What to do when “social distancing” and “better personal hygiene” is a privilege?
On the 14th of February 2020 it was confirmed that the first case of the novel coronavirus had reached Africa. Fast-forward a couple of weeks and almost all 54 countries in Africa now have reported cases of the virus.
Health crisis: Stopping the spread of the virus in Africa
From a health care standpoint the news regarding the arrival of the virus in Africa is a nightmare. Undoubtedly, each country will have its own specific challenges but on a whole it will be a very tuff fight. At first glance it would appear as though Africa is relatively well positioned to suppress the novel virus. After all African countries have;
- relatively young populations and thus a relatively smaller vulnerable group,
- won the fight to prevent the ebolavirus from spreading across the continent,
- relatively low coronavirus infection rates.
However, upon closer inspection one realizes that these advantages do not weigh up to the many challenges that Africa will face in its fight against the coronavirus.
First, take the argument regarding Africa’s youthful population. While Africa does have a youthful population, difference in cultural norms in Africa could mean that relatively more elderly people are infected. An example of such a factor is the fact that in Africa there is a higher chance that multiple generations live in one home.
Secondly, even though countries managed to stop the ebolavirus from spreading, this virus is fundamentally different. The ebolavirus had a different way of transmission, namely physical contact whereas the coronavirus is airborne. This makes the novel coronavirus significantly more contagious.
Thirdly, the low infection rate could be a reflection of weaker testing capabilities on the continent. Bulstering up its testing capabilties is proving difficult in the face of and enormous rise in gobal demand for these tests.
Given the context outlined above, combatting the coronavirus in Africa will be especially difficult. The standard advice ‘to practice social distancing and better personal hygiene’ may well be almost impossible to implement on certain location within countries. For example, several rural villages and urban slums do not have access to readily available sanitary facilities. Other obstacles include weak health care systems and crowded living conditions.
Economic crisis: Surviving the lockdowns in Africa
All of the issues mentioned earlier call into question the efficiency and effectiveness of the recently enacted nation-wide lockdowns across Africa. But even if the lockdowns prove to be effective they risk dragging the continent into an unprecedented economic crisis. This because the coronavirus has now led to a unique supply and demand shock the likes of which have not seen since the global oil crisis of the 1970’s.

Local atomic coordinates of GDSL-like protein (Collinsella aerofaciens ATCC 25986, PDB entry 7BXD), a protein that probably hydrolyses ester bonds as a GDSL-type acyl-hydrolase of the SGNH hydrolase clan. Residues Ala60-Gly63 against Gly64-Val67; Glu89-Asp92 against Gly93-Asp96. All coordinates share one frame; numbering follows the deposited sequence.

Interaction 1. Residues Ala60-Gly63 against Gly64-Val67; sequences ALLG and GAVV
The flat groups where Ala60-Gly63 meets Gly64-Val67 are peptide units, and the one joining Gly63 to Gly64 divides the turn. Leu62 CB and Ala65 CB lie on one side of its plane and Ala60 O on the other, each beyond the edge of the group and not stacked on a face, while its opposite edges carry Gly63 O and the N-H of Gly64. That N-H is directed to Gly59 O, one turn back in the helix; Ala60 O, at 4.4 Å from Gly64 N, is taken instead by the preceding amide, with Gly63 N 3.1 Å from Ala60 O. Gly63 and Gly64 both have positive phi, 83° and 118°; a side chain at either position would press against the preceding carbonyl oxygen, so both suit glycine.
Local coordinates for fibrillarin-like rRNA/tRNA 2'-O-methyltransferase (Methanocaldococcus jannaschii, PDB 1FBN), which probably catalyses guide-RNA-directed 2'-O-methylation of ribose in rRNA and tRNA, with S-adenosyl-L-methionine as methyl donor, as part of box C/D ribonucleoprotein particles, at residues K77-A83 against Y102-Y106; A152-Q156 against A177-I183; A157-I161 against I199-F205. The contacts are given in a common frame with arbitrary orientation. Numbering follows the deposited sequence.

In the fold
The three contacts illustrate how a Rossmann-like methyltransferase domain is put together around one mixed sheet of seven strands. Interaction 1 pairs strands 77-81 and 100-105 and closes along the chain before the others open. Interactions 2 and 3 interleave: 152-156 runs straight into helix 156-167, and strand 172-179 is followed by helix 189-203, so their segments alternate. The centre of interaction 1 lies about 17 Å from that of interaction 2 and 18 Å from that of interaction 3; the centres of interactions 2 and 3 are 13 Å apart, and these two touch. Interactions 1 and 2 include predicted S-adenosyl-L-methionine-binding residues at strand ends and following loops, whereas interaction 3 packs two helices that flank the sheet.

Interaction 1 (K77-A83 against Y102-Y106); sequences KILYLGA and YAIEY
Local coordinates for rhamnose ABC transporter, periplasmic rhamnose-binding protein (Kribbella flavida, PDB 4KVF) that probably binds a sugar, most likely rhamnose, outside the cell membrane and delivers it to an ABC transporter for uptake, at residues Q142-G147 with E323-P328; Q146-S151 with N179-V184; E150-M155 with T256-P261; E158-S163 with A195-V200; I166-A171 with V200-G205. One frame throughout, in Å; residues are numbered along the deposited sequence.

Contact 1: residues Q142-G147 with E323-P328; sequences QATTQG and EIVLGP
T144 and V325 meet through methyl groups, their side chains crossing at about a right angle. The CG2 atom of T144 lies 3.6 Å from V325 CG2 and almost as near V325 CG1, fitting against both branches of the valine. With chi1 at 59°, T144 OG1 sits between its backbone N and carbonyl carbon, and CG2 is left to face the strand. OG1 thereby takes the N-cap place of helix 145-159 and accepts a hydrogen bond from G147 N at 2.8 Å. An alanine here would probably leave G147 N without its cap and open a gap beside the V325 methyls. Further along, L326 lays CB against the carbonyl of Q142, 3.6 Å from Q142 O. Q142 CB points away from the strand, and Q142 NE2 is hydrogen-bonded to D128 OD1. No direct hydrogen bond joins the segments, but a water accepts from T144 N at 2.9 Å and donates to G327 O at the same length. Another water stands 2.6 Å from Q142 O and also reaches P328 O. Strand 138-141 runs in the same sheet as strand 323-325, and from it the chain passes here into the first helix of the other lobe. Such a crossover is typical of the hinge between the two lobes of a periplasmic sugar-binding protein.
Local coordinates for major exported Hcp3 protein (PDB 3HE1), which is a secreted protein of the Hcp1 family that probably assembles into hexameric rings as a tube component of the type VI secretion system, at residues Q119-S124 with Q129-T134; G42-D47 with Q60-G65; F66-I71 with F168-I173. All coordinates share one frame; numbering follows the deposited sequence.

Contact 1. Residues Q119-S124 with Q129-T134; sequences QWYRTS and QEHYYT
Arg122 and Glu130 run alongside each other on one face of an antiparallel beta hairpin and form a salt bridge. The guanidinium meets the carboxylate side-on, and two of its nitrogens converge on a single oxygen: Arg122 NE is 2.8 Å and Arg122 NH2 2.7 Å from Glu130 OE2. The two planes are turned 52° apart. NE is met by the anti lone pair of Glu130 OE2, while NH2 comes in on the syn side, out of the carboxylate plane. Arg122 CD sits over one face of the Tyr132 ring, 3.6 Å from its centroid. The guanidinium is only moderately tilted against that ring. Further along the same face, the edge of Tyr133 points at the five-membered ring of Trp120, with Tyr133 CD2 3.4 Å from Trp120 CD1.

On the demand side, African economies received two demand shocks from the virus. The first one was a decrease in export demand for African commodities to China, which among other things, led to weaker national currencies, capital flight and un-employment. The second shock was a decrease in consumer spending due to recently imposed curfews and obligatory closures of certain sectors of the economy, as governments try to persuade consumers to stay home.
On the supply side, the virus caused supply chain disruptions. At least in the short-run, this is resulting in asymmetric input and output shortages. Case and point is the effect of a fish import ban that was issued by Kenya regarding Chinese fish. Following the ban, the local price of fish in Kenya increased prompting a price decrease on the domestic Chinese fish market.
Several countries (including African states) are opting for ‘fiscal stimulus’ to help their economies survive dual-shock cause by the outbreak. However, trying to stimulate an economy during a lock-down is at best inefficient and at worst ineffective.
Without relaxing lock-down restriction no amount of stimulus will enable people to go out shopping and eating in restaurants if these are barred from opening. Also, without relaxing lockdown restrictions no amount of stimulus will make goods magically reappear if there are no production inputs (e.g. Labor).
Policy makers would do better to provide economic support that is less akin to a stimulus package and more akin to a disaster relief program.
The coronavirus poses specifically grave challenges to the African continent. Standard health and economic policy prescriptions could prove to be inefficient, ineffective and impractical in combating the virus. Thus, in addition to a health crisis the virus also risks turning into an economic crisis. Policy makers should be quick to recognize that they will need to reach outside of their normal toolkit.
Elward Valstein has experience as policy researcher for among others the Dutch Government, local and international NGO’s. The views and opinions expressed here are his own and do not necessarily reflect those of his clients.